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Swartz suicide shines light on federal anti-hacking law

Jaikumar Vijayan | Jan. 16, 2013
The suicide of Internet activist and pioneer Aaron Swartz has focused attention on what some activists say is the overzealous use of the federal Computer Fraud and Abuse Act anti-hacking statute.

"Aaron's tragedy also shines a spotlight on a couple profound flaws of the Computer Fraud and Abuse Act in particular, and gives us an opportunity to think about how to address them," the rights group noted.

Hanni Fakhoury, staff attorney at the EFF said that a big problems with the law is its loose definitions of key terms, including those related to unauthorized access to data. Over the years, creative prosecutors have taken advantage of the law and applied it to situations that it was never meant to tackle, Fakhoury said.

For example, Fakhoury cited the case of Lori Drew, who was indicted on charges related to her creation of a Myspace page using a fake name to tease a teenage girl. The girl later committed suicide.

Federal prosecutors indicted Drew on charges that she accessed Myspace's computers without authorization and that she had exceeded her authorized access to the system when she registered the profile using a fake name.

A federal judge eventually overturned a jury verdict that she violated the CFAA statute.

The case illustrates how the language of the law can be used to criminalize violations of a website's terms of service agreements, Fakhoury said. "Creative and aggressive prosecutors have taken advantage of the ambiguity of some of the terms of the law to cover violations of terms of policy," he said.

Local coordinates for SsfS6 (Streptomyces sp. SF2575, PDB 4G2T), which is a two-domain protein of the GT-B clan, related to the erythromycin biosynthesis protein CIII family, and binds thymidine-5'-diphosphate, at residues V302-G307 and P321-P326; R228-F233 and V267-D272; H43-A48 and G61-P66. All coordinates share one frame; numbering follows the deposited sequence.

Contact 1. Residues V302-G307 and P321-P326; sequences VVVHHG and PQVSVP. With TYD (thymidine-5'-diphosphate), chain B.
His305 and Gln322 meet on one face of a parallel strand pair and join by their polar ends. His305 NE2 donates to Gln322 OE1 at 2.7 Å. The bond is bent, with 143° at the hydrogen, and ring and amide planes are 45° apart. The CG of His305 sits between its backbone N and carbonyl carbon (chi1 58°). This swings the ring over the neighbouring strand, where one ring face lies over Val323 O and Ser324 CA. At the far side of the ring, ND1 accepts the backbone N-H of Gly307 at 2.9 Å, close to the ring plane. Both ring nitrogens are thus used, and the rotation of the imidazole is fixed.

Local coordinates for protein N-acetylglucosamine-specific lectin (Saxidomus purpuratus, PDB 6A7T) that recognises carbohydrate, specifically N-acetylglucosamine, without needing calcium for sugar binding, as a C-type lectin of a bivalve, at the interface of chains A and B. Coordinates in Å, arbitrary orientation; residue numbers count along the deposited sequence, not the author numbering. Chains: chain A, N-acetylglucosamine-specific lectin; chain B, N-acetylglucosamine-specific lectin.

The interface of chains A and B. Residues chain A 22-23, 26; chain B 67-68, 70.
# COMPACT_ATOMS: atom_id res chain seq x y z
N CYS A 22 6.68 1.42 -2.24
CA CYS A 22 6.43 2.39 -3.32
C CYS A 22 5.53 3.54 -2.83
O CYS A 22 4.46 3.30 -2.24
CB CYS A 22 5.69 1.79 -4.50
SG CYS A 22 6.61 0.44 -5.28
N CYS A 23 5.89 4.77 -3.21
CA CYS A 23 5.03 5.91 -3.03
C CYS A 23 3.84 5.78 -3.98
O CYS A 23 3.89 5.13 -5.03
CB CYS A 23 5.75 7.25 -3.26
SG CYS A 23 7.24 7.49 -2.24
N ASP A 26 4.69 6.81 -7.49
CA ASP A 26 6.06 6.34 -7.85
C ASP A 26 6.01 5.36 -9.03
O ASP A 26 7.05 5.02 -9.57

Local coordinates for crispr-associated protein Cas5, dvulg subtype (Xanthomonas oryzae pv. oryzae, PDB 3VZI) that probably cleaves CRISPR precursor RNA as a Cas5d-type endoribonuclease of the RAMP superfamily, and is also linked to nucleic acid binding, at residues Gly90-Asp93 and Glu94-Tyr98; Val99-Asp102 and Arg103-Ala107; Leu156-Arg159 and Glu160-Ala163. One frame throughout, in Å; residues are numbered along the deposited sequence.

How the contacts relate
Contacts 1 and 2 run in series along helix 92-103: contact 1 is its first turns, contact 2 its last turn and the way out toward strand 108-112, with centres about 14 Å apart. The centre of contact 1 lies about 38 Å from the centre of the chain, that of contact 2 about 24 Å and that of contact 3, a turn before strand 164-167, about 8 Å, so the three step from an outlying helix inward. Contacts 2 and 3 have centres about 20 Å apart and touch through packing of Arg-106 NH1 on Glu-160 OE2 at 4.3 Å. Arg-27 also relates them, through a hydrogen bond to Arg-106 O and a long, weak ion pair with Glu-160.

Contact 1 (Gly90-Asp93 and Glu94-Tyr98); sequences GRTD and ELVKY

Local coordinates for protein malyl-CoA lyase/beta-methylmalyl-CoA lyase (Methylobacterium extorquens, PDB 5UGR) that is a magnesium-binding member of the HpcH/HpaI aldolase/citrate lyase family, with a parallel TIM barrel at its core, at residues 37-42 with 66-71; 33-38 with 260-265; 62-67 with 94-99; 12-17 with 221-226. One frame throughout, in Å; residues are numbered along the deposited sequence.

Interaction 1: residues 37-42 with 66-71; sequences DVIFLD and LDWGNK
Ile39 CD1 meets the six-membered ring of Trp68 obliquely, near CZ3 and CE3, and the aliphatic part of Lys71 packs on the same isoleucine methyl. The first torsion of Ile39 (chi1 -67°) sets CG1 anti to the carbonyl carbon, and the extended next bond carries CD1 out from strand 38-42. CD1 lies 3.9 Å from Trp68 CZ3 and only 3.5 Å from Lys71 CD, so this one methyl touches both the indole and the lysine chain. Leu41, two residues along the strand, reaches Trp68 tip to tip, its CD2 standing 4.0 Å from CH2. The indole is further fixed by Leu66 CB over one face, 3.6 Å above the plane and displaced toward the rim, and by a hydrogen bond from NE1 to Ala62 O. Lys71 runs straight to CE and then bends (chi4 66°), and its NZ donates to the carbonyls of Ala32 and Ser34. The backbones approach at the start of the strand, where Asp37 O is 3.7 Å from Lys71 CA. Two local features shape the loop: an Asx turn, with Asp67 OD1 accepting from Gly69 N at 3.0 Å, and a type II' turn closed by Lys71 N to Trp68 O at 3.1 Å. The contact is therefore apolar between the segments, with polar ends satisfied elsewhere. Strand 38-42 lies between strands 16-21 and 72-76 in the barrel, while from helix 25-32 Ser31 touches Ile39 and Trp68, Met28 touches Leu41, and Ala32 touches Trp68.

In recent years, several employers have turned to the CFAA in data theft cases involving past or current employees. Federal courts have been somewhat split on how to deal with such cases,

In 2012, the U.S. Court of Appeals for the Ninth Circuit held that an employee with valid access to corporate data could not be held liable under CFAA if he or she later misused that access to steal or sabotage the data.

The judges in that case noted that CFAA applied specifically to external hackers and violations of computer access controls.

Last September, the U.S. Court of Appeals for the Fourth Circuit came to the same conclusion in a case involving an individual who used his valid access right to misappropriate data from his employer.

The Fourth Circuit judges characterized CFAA as a statute that could not be used to target individuals who access computers or information in bad faith, or who disregard a use policy.

Other appellate courts, including the Eleventh, Fifth and Seventh Circuit courts however have arrived at the opposite conclusion, ruling that CFAA can be used to prosecute individuals in such cases.

The vastly different interpretations of the statute by various courts shows why CFAA needs to be reviewed, Fakhoury noted.

"What has happened over the years is that the CFAA has been amended and extended by Congress so much it has become a very complicated patchwork of laws that has gone well beyond any of its original [intent]," said Eric Goldman, a professor at the Santa Clara University School of Law in California.

 

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